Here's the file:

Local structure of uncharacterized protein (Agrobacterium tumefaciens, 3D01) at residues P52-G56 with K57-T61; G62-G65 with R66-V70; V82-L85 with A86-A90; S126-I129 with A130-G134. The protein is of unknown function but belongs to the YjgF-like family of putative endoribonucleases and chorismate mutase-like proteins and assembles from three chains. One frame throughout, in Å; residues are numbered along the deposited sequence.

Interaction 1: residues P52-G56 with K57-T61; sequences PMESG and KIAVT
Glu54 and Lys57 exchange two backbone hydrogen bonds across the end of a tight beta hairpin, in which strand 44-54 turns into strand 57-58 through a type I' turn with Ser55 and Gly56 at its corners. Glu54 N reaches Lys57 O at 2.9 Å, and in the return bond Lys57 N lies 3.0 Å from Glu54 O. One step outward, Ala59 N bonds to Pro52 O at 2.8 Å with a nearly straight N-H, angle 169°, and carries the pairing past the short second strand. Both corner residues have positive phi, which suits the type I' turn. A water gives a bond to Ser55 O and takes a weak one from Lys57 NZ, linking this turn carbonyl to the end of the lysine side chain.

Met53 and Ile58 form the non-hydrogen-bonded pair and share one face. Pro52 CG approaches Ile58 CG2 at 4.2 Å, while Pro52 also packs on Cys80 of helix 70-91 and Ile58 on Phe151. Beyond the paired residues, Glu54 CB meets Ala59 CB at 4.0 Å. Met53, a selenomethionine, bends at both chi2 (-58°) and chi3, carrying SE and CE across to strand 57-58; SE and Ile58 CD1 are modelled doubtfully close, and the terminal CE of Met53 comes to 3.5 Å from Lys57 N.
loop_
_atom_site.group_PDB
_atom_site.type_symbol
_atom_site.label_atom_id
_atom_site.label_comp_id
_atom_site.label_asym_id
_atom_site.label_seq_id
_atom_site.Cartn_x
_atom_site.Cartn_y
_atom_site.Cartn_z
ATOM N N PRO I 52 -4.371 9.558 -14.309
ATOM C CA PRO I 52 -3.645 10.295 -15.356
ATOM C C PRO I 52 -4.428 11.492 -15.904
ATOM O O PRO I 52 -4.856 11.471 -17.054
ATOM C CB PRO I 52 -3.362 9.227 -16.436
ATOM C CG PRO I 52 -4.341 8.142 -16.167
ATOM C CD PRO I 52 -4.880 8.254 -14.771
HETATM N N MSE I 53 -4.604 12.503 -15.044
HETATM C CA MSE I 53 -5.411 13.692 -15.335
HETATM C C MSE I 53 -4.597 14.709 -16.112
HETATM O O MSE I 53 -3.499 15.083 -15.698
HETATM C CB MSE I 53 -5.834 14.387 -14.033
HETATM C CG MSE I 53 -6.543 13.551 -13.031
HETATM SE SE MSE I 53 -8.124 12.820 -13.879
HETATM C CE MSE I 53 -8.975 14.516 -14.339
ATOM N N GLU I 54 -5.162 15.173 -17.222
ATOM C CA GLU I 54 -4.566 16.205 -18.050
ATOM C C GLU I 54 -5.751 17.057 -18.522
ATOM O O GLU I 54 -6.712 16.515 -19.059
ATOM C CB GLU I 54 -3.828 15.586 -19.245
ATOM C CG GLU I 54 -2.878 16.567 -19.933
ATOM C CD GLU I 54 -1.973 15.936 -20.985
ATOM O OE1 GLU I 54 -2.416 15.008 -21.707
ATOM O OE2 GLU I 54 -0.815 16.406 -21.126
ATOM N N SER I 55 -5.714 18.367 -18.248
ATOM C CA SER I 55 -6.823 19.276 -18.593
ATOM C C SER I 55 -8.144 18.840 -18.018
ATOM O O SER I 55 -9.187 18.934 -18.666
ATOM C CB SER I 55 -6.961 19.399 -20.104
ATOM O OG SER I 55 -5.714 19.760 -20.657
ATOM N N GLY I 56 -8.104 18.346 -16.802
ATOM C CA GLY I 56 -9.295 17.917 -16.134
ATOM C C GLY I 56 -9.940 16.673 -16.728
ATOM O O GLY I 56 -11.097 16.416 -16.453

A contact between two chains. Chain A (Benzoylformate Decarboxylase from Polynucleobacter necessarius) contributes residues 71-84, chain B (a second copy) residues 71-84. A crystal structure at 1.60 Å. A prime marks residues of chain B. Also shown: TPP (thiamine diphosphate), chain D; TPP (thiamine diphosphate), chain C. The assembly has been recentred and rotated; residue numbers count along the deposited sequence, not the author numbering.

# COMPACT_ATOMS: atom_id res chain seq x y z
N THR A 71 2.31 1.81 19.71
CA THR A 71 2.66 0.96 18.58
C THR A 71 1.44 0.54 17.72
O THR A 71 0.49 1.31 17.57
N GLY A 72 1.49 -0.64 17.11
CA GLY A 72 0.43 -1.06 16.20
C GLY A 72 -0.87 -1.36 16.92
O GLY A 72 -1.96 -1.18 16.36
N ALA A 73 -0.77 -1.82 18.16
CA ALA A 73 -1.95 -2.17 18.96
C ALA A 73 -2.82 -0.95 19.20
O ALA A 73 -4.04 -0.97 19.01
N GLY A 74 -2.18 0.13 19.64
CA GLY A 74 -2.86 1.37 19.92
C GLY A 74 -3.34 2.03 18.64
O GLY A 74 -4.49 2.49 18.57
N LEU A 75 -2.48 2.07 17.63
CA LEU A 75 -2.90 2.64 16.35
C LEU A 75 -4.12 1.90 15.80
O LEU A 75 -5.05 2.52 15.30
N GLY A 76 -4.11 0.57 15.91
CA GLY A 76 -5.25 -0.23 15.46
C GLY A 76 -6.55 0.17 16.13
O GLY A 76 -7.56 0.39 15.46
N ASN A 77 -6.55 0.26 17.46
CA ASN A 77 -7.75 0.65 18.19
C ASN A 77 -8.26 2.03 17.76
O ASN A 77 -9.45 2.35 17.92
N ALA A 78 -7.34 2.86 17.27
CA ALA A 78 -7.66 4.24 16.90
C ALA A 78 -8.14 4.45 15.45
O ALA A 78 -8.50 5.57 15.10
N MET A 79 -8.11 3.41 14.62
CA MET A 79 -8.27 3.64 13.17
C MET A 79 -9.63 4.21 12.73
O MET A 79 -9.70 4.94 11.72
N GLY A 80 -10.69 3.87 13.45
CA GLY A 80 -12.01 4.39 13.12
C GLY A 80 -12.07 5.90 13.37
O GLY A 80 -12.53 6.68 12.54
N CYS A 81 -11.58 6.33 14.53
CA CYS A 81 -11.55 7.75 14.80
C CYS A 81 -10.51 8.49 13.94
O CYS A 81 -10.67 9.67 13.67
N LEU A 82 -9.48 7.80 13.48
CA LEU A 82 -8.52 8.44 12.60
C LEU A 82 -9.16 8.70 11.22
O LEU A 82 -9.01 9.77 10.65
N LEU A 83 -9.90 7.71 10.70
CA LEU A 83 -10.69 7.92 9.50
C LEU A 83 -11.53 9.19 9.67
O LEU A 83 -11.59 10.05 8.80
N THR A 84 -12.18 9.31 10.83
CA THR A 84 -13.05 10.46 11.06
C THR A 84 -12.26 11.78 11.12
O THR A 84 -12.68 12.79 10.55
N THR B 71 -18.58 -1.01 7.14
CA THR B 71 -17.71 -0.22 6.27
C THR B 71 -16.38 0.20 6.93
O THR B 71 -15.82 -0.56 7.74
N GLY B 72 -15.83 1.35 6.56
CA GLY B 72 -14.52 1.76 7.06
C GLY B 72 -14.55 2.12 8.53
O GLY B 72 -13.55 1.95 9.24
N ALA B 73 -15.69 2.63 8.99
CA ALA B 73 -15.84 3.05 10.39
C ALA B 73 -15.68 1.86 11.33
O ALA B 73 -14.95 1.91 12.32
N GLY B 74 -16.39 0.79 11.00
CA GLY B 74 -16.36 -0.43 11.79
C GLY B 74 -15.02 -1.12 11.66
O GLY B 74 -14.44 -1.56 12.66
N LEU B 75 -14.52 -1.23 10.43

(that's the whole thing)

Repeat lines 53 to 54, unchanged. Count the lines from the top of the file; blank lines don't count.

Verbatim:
C THR A 71 1.44 0.54 17.72
O THR A 71 0.49 1.31 17.57